Mixed waste processing, mixed results

Columns - Critical Thinking

Though mixed waste processing has had some setbacks it should not be ruled out.

June 14, 2016

Over the past several years, mixed waste processing has gained a lot of attention. Stagnating recycling rates, high costs for collection and processing of solid waste and recyclables, concerns about single-stream recycling residue and the resurgence of interest in conversion technologies have attributed to this renewed interest.

Many cities are facing difficulty with implementing or improving recycling programs and some have looked into the opportunities posed by mixed waste processing.

Houston, using a $1 million grant from the Bloomberg Philanthropies Mayors Challenge, has been studying how mixed waste processing could benefit the city.

Other notable local governments that have looked into mixed waste processing include Montgomery, Alabama, and Indianapolis, Indiana. The opportunity for Montgomery was to improve its single-digit recycling rate without the expense of operating a curbside recycling collection program.

The opportunity for Indianapolis, which sought to partner with Covanta under its existing contractual arrangement, was to recover recyclables from residential waste and improve fuel quality for Covanta’s waste-to-energy facility.

The feedstocks for the Enerkem project in Edmonton, Alberta, and the Ineos project in Indian River County, Florida, rely on mixed waste processing to create a feedstock suitable for gasification.

So what are the results of these opportunities? To put it simply, they are mixed.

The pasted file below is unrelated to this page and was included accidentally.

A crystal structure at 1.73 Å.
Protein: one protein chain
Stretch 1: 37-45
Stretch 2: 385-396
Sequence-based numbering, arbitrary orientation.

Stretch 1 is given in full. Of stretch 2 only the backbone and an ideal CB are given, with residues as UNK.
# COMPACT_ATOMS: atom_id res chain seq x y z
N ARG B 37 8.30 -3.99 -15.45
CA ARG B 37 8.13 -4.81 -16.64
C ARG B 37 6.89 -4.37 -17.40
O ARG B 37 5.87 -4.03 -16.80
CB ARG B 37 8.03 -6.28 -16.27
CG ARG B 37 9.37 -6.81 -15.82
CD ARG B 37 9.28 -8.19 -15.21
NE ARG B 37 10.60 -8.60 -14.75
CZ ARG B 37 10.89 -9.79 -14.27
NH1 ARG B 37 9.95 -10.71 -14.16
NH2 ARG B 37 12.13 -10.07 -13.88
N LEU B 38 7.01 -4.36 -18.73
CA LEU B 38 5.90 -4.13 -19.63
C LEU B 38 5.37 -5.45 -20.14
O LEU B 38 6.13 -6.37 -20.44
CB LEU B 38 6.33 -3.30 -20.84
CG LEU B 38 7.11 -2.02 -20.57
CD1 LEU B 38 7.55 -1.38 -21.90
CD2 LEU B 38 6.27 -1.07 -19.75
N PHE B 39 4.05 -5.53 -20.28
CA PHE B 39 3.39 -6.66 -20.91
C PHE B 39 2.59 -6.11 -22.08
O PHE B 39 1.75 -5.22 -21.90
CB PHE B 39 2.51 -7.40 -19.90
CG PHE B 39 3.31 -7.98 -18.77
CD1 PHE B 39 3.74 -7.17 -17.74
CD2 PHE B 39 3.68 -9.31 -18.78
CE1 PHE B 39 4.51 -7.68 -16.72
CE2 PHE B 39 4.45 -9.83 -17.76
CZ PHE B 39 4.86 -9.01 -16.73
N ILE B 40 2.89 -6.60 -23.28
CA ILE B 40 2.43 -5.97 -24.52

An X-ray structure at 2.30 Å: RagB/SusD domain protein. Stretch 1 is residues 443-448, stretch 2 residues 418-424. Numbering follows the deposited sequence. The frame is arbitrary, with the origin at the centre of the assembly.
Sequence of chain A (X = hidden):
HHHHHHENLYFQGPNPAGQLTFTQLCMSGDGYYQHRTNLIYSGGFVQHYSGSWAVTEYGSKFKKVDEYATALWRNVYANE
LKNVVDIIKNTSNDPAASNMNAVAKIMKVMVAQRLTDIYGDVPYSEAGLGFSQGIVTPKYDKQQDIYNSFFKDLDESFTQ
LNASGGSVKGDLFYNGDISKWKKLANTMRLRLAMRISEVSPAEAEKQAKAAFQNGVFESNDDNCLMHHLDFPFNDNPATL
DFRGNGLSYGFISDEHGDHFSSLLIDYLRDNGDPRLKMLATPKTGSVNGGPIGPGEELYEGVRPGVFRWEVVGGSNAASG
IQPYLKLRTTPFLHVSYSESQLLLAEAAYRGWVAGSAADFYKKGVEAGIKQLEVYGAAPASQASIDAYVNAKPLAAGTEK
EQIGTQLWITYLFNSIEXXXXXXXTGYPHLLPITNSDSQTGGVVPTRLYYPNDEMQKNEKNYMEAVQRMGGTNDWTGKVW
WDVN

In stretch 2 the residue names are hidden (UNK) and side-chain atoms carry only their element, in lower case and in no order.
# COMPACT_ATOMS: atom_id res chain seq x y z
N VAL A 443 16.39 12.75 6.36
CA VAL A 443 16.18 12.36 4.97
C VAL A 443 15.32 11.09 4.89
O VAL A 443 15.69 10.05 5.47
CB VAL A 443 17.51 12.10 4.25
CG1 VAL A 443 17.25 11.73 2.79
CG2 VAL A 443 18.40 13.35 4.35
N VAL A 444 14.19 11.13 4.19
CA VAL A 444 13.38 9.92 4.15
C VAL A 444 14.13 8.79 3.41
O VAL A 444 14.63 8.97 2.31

• Houston — “One Bin for All” plans are under contract negotiations, but the current low commodity low energy prices may hurt the project’s chances.
  • Montgomery — The $35 million facility closed after 17 months of operation and due to the low commodity pricing. The facility owner, Infinitus, and Montgomery are seeking a resolution that may allow for the continued operation of the facility.
  • Indianapolis — plans for the mixed waste processing facility hit a few legal roadblocks, including a February 2016 ruling from the Court of Appeals of Indiana that Indianapolis violated procurement laws in awarding the project to Covanta.
  • Enerkem — successfully processed solid waste into a gasification feedstock in 2015 and created methanol. However, the system is not yet operating at full commercial scale.
  • Ineos — the project has been struggling with startup and commissioning since the facility opened in 2013.

Mixed waste processing technology has proven successful in recovering marketable recyclables where limited recycling existed and has shown to produce suitable feedstock for gasification and conversion to methanol. Substantial challenges remain, however, to the future of mixed waste processing, including low recyclable commodity pricing, low energy pricing, concerns about the quality of recyclables resulting from such systems and the lack of significant advancement in commercial scale conversion technologies.

Is there hope for such technology in the U.S.? Only time will tell. But as solid waste managers with the goal of improving recycling rates, recovering renewable energy from waste and reducing landfill disposal, we should keep mixed waste processing in the mix.

Gershman, Brickner & Bratton, Inc. (GBB), www.gbbinc.com, is an international solid waste management consulting firm based in Fairfax, Virginia, that helps public and private sector organizations craft practical, customized and technically sound solutions for complex solid waste management challenges.

John Carlton is a senior vice president at GBB. He can be reached at jcarlton@gbbinc.com.